Celestial Bodies


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Book Description

This winner of the 2019 Man Booker International Prize and national bestseller is “an innovative reimagining of the family saga . . . Celestial Bodies is itself a treasure house: an intricately calibrated chaos of familial orbits and conjunctions, of the gravitational pull of secrets” (The New York Times Book Review).

In the village of al-Awafi in Oman, we encounter three sisters: Mayya, who marries after a heartbreak; Asma, who marries from a sense of duty; and Khawla, who chooses to refuse all offers and await a reunion with the man she loves, who has emigrated to Canada.

These three women and their families, their losses and loves, unspool beautifully against a backdrop of a rapidly changing Oman, a country evolving from a traditional, slave-owning society into its complex present. Through the sisters, we glimpse a society in all its degrees, from the very poorest of the local slave families to those making money through the advent of new wealth.

The first novel originally written in Arabic to ever win the Man Booker International Prize, and the first book by a female Omani author to be translated into English, Celestial Bodies marks the arrival in the United States of a major international writer.

About the Authors

Praise For This Book

Kirkus Reviews Best Book of the Year in Fiction

"An inventive multigenerational tale spanning from the end of the 19th century to the early years of the new millennium, this is the first novel by an Omani woman to be translated into English. It’s also the first Arab novel to win the International Booker Prize." ―The New York Times Book Review, Editors' Choice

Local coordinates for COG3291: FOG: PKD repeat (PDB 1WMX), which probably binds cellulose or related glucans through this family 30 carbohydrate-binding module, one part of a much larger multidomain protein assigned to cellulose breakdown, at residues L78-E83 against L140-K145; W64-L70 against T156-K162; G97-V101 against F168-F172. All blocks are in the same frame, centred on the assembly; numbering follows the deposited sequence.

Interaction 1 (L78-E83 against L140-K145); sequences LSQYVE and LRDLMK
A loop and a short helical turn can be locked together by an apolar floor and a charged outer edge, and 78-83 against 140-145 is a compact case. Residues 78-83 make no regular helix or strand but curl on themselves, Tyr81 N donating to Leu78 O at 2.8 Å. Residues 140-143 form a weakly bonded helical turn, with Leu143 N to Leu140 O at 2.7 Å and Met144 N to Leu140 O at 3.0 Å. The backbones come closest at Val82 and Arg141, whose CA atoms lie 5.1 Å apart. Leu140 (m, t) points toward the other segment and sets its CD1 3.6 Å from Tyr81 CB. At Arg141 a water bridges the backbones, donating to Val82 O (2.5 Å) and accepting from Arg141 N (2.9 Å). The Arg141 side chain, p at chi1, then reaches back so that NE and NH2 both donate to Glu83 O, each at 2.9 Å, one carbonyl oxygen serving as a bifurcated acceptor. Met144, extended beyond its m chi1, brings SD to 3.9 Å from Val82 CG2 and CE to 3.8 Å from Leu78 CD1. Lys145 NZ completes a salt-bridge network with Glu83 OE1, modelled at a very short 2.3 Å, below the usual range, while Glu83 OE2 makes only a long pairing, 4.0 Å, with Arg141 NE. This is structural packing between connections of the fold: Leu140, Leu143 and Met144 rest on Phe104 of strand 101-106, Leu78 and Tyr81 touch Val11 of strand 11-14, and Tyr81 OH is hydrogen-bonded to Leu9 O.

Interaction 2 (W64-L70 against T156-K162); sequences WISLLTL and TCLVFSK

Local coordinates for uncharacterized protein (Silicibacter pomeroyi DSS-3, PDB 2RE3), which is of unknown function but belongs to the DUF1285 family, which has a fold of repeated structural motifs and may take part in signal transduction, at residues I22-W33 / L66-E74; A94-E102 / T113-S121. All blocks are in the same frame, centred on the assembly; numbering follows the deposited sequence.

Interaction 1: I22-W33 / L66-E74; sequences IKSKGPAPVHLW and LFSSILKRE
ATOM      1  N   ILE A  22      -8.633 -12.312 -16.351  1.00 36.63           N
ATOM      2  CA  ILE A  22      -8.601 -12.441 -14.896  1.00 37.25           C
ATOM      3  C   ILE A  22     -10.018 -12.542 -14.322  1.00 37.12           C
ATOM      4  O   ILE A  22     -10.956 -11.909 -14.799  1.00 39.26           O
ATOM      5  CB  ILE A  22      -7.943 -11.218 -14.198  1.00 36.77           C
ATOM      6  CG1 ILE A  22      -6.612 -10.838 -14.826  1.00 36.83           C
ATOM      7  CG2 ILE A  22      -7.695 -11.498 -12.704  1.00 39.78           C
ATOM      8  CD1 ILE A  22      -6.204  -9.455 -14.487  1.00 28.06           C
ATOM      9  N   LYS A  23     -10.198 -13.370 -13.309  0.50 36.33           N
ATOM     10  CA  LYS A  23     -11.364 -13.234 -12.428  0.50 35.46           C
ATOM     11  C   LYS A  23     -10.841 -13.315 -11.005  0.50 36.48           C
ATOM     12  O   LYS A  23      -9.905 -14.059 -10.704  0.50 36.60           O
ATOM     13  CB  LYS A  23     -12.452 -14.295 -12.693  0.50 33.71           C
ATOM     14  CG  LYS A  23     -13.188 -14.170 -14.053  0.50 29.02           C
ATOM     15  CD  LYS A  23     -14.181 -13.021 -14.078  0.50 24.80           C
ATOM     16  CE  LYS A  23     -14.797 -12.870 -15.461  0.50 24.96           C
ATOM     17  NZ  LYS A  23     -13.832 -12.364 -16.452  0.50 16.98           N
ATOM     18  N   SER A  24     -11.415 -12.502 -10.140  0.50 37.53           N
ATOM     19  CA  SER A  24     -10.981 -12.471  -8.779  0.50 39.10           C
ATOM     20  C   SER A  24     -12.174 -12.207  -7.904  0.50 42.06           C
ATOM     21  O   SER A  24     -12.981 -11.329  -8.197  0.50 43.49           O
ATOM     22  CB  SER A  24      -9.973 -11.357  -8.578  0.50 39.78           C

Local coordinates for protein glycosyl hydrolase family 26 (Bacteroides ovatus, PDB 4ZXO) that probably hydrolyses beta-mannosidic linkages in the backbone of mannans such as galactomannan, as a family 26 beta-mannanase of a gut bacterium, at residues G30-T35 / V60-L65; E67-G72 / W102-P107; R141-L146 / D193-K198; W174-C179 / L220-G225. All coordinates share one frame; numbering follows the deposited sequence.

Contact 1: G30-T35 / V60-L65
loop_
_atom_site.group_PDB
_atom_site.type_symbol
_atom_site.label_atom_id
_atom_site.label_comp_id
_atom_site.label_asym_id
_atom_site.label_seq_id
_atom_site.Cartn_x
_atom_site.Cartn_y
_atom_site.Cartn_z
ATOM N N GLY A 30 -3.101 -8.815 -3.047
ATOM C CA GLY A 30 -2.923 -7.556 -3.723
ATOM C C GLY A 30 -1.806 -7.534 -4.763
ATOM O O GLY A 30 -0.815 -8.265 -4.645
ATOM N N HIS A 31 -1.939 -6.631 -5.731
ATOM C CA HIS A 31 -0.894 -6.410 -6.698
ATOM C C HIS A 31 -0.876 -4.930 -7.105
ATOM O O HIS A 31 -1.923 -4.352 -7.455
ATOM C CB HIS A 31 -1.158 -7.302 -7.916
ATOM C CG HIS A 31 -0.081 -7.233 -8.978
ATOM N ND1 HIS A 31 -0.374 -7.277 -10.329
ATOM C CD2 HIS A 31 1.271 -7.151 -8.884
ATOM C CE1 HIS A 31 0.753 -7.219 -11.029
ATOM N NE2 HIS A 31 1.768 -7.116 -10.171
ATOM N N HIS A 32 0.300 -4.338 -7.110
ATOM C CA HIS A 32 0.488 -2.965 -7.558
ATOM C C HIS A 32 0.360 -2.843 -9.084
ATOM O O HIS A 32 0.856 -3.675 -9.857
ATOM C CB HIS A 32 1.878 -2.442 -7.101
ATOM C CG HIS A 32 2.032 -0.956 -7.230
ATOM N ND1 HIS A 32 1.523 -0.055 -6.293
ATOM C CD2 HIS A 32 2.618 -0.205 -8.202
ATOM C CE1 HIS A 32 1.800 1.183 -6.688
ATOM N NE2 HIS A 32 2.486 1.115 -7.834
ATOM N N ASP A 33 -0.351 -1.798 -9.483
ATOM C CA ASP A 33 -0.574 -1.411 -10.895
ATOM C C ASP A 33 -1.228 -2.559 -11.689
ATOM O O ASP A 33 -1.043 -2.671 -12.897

"The form’s remarkable adaptability is on brilliant display in Celestial Bodies (Catapult), a searching work of fiction by Jokha Alharthi, an Omani writer and academic; the English translation, by Marilyn Booth, won this year’s International Booker Prize . . . The novel moves back and forth between the generations very flexibly, often in the course of a single page or even paragraph, owing to Alharthi’s deft management of time shifts. I like to imagine Alharthi, as a graduate student in Edinburgh, encountering what Muriel Spark did with flash-forwards in her great Edinburgh novel about the often unhappy lives of girls and women, The Prime of Miss Jean Brodie . . . Within all the chapters, the stories float like this, lightly tethered to what the French call récit―the moment in which the story is being told, the narrative present. The result is a beautifully wavering, always mobile set of temporalities, the way starlight seems to flicker when we gaze at distant and nearer celestial bodies. But the procedure is more radical than Muriel Spark’s, because the tether itself is moving . . . Celestial Bodies, written from within a largely poetic tradition by a woman who is a scholar of classical Arabic poetry, seems to break free of narration as it is commonly understood in Western fictional literature. The leaps and swerves seem closer to poetry or fable or song than to the novel as such . . . The form speaks eloquently. Indeed, the great pleasure of reading Celestial Bodies is witnessing a novel argue, through the achieved perfection of its form, for a kind of inquiry that only the novel can really conduct. The ability to move freely through time, the privileged access to the wounded privacies of many characters, the striking diversity of human beings across a relatively narrow canvas, the shock waves as one generation heaves, like tectonic plates, against another, the secrets and lapses and repressions, at once intimate and historical, the power, indeed, of an investigation that is always political and always intimate―here is the novel being supremely itself, proving itself up to the job by changing not its terms of employment but the shape of the task." ―James Wood, The New Yorker